I addressed most of those issues in my original post. I'll cover them again here and fill in some gaps.
"1. While the blockchain is secure, wallets are not. And in reality, you are at far higher risk of having bitcoins stolen than having your bank balance stolen."
True in some cases, false in others. Against your standard street criminal, the cryptography on mobile devices is a lot more of an impediment than typical antitheft systems on credit cards. Money can be stolen from online we-buy-the-crypto-for-you systems, but I'm not talking about those. I'm talking about the systems where you have your own wallet stored on your own devices.
"2. How is this more secure than Apple Pay, or a banking app on my phone?"
It isn't particularly, but that isn't supported in very many places because Apple, the bank, and the payment location all have to work together on the thing, subject to local laws, etc. In most cases, I'd rather use this, but it is worthwhile to consider that cryptocurrency processing is less centralized. If it had a value (see point 4 and the original post), payments would be more straightforward with a similar level of security, and it would be supportable in most locations. And you wouldn't have to have a specific device, accounts with any company, or credit system.
"3. You need to elaborate why using a bank to make payments is a bad thing, and using bitcoin mining companies to do it is better."
Wrong. I didn't say that. I said that banks have downsides. They include the problems of skimming (this happens more frequently in some places, and even if you can get your money back, it's not ideal to have it stolen in the first place). Crypto can deal with some of those in theory, and you would be doing it with your own wallet rather than an untrustworthy speculation system.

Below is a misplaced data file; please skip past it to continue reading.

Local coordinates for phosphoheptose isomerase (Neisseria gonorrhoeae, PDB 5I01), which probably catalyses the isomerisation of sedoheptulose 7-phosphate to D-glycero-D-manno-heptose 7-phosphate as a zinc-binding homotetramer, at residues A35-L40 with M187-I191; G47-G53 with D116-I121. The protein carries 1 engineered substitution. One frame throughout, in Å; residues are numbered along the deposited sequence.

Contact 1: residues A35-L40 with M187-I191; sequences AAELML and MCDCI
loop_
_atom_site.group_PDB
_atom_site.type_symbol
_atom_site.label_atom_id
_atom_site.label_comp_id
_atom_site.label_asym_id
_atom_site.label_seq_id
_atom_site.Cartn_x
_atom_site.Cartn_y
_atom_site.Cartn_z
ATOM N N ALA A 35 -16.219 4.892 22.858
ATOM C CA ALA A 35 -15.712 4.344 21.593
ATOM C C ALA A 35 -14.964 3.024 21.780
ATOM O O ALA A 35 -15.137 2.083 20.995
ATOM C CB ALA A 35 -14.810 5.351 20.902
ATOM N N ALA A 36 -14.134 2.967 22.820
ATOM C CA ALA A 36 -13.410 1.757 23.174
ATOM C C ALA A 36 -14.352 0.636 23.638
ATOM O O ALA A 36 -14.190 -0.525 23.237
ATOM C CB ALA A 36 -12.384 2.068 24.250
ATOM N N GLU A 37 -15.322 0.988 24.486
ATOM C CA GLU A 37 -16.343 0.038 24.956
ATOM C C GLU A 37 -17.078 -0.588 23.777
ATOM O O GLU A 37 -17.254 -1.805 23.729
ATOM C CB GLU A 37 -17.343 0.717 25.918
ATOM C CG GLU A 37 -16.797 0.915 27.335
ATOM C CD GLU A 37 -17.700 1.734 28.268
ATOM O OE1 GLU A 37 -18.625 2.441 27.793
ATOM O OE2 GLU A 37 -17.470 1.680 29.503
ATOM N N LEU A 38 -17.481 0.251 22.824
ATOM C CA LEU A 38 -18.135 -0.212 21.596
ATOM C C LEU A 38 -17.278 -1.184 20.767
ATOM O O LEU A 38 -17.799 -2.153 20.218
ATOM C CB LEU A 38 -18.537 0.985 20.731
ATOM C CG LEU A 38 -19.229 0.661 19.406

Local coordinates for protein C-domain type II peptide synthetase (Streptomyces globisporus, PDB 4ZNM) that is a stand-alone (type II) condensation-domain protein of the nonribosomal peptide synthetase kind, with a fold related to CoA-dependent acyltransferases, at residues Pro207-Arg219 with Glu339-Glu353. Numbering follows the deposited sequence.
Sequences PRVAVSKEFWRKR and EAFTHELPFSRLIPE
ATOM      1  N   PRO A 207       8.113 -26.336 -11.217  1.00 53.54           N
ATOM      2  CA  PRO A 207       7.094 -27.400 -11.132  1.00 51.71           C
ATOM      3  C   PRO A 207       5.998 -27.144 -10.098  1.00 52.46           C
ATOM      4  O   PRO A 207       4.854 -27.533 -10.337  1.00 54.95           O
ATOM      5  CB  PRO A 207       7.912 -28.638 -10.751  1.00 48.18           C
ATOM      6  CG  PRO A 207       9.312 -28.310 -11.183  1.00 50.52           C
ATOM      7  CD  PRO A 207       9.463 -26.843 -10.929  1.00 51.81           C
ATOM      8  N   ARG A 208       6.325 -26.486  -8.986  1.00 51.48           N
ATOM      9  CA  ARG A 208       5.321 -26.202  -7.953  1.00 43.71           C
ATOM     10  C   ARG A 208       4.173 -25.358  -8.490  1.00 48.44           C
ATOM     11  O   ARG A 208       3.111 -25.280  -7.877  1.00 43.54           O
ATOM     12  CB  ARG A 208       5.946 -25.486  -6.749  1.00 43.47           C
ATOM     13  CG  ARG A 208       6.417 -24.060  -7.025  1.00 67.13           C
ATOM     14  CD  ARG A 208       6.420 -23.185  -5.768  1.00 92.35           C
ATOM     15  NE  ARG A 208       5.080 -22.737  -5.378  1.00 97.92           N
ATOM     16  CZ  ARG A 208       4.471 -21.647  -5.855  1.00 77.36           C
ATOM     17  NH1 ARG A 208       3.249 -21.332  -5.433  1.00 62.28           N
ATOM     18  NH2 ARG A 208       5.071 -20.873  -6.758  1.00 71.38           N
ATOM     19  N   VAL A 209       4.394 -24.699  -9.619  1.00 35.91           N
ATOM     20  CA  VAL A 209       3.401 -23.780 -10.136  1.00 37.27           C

"4. Bitcoin performs a lot worse as a predictable store of value than almost all government issued currencies out there. To keep the value of a currency stable, you do need a central bank to control the supply, and bitcoin makes this impossible."
I specifically noted this. I said it doesn't work with the current use of cryptocurrency. However, supply is limited by the maths, and a central bank (Venezuela's, for example) can't devalue it on a whim. It isn't so necessary for us, but people who live in countries with less stable currencies might see this as a major benefit assuming we eventually create a cryptocurrency that gets used as a currency. I'm talking about the theory. The theory isn't working right now because people think that ridiculous volatility is a good investment system, but it has useful elements.
Once again, I don't trust cryptocurrency. I don't have any. I don't see it as necessary, and it doesn't hold value at this point. But it is unfair to deny that it does fix some problems that do exist, even if they aren't problems for us.
Apple Pay maybe isn't supported in that many shops, but it is certainly a lot more than the number of shops that take Bitcoin. I'm told that Bitcoin-accepting shops exist, but I've never seen one. Even blockchain conferences want real money rather than Bitcoin.